SHORTLAND, PETER FREDERICK, Royal Navy officer and marine surveyor; b. in 1815, probably in England, the son of Thomas George Shortland, a captain in the Royal Navy, and Elizabeth Tonkin; m. in 1848 Emily Jones, and they had several children; d. 18 Oct. 1888 at Plymouth, England.
Peter Frederick Shortland entered the Royal Navy in January 1827 and two years later graduated with distinction from the Royal Naval College at Portsmouth. In 1834 he was appointed sub-lieutenant and in 1836–37 he served as mate of the Rattlesnake, during which time he assisted in the settlement of Melbourne, Australia, by making a survey of Port Phillip Bay, his first such work. On his return to England in 1838 he received a leave of absence and entered Pembroke College, Cambridge, from which he graduated 1st class in mathematics in 1842. He then applied to join the Excellent and was promoted lieutenant. Shortly after, he was sent to join the Columbia under Captain William Fitz William Owen*, who was just starting an extensive trigonometrical survey of the Bay of Fundy. Detailed soundings were to be taken, surveys were to be made of all rivers and creeks as far inland as their first bridges or to the farthest navigable point, and the exact positions of all settlements, mills, and factories were to be determined. The work was later broadened to include the examination of possible sites for a canal to link the Bay of Fundy with Northumberland Strait and of harbours which might be developed on the coasts of New Brunswick and Nova Scotia.
Shortland was actively involved throughout this survey, which was begun in 1842 and not completed until 1865. Owen, a demanding superior, reported in 1843 that Shortland had completed a series of measurements on the ice of the Saint John River for a distance of 90 miles as part of the triangulation for the survey of the river. He continually praised Shortland as an “intelligent” officer who “understands the precise objects in view, and pursues them with a proper spirit, and with a tact seldom acquired without much more experience.” In 1844 Shortland was entrusted with the supervision of the survey of Passamaquoddy Bay and given command of the Columbia.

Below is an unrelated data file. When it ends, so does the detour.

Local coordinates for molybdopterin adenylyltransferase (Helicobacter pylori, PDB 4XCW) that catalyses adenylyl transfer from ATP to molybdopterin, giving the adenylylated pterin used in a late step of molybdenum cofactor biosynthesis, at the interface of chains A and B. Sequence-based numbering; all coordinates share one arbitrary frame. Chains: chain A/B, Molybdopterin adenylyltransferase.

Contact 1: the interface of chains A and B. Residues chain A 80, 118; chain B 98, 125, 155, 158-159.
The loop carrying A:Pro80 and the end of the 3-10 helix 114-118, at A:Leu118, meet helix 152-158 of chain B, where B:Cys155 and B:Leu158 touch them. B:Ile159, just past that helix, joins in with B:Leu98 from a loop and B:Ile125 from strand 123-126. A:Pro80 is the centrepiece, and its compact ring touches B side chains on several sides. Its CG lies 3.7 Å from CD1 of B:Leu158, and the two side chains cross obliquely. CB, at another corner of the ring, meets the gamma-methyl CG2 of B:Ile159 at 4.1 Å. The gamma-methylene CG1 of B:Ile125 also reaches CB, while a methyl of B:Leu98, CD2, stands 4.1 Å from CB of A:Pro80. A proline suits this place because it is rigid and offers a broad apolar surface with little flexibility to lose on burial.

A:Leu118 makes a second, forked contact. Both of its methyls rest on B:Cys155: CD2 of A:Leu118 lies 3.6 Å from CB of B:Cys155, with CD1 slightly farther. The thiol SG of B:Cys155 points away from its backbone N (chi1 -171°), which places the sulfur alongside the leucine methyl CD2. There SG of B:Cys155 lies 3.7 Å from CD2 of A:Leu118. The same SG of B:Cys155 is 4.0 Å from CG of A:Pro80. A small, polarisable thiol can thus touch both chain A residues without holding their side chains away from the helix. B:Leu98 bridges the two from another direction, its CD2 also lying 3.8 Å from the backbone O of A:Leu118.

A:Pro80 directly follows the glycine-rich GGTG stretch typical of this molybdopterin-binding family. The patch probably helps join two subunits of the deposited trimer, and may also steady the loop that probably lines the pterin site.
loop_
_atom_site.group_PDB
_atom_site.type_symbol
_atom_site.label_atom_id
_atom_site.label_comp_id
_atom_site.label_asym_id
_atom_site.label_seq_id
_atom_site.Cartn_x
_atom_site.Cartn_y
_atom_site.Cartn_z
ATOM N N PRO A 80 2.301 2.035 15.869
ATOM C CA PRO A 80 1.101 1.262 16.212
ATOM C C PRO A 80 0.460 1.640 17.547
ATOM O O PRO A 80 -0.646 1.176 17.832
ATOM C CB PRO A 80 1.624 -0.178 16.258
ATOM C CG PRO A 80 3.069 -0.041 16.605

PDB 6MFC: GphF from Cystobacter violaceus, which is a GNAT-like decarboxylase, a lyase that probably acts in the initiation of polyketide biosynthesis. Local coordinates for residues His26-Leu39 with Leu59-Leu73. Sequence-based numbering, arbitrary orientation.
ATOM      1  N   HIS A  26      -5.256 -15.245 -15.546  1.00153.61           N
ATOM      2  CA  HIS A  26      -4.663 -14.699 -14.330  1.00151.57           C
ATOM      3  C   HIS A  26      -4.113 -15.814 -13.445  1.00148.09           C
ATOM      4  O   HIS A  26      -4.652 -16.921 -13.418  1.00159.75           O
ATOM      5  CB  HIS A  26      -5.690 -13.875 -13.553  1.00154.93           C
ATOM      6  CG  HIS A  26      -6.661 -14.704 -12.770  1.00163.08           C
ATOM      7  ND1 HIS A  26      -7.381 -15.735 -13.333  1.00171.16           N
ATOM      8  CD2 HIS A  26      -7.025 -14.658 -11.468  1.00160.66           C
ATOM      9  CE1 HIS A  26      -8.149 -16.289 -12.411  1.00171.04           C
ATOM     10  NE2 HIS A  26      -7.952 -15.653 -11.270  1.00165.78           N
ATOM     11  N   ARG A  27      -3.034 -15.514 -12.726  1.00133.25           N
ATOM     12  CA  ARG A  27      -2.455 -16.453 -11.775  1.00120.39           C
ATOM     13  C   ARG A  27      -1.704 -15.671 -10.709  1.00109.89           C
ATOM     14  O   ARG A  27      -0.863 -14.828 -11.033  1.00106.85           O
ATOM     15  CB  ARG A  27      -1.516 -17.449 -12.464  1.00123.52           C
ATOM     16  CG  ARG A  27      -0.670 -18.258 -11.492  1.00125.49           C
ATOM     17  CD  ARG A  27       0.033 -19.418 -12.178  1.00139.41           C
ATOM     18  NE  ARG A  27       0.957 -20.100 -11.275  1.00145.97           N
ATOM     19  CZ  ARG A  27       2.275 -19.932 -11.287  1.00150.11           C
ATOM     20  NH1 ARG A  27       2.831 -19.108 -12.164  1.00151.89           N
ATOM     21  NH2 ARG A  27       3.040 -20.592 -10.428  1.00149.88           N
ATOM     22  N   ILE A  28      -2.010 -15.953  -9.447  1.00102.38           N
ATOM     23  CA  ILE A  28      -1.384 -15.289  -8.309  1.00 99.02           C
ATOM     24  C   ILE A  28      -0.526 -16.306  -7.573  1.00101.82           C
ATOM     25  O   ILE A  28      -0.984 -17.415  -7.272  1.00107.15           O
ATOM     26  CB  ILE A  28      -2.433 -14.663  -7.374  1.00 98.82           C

Shortland was promoted commander in 1848. In the same year the Admiralty considered cancelling the Bay of Fundy survey because of its expense and Owen, by now a rear-admiral, was told that his rank precluded him from engaging in the work. The Admiralty was persuaded to reconsider and Owen recommended that Shortland replace him. The survey was resumed in 1849 with Shortland in charge. Promoted post-captain in 1858, he reported in 1861 that the survey of the last piece of the Fundy coastline and of the Petitcodiac and Memramcook rivers had been completed. He then surveyed the southeast coast of Nova Scotia and worked on his charts before submitting the completed survey in 1865. He received the thanks of the Admiralty for his excellent work.
After his return to England Shortland was placed in charge of the Hydra and accepted postings to survey the coast of Sicily and later to take ocean soundings between Aden and Bombay. He retired from the Royal Navy in November 1870, but then studied law at Cambridge and was called to the bar in January 1873. He was promoted rear-admiral in 1876 and vice-admiral in January 1881 before his death in 1888. Shortland was a dedicated and conscientious officer who spent most of his naval career in a branch of the service which rarely receives the attention it deserves. He gave 23 years to the Bay of Fundy survey and his competence is evident in the 15 major charts he completed of the coast of Nova Scotia and the shores of the Bay of Fundy. They form the basis for present-day charts of the region.
Peter Frederick Shortland was the author of Bay of Fundy: remarks for sailing directions, etc. (2v., London, 1856–57); Sounding voyage of her majesty’s ship Hydra, 1868 . . . (London, 1869); A short account of the laws which govern Her Britannic Majesty’s navy (London, 1887); and Nautical surveying (London and New York, 1890).
G.B., Ministry of Defence, Hydrographic Dept. (Taunton, Somerset), Surveyors’ letter file, no.44 (mfm. at UNBL). Royal Gazette (Fredericton), 3 Dec. 1842. Times (London), 19 Oct. 1888. DNB. Memoirs of hydrography, including brief biographies of the principal officers who have served in H.M. Naval Surveying Service between the years 1750 and 1885, comp. L. S. Dawson (2v., Eastbourne, Eng., –85; repr. in lv., London, 1969).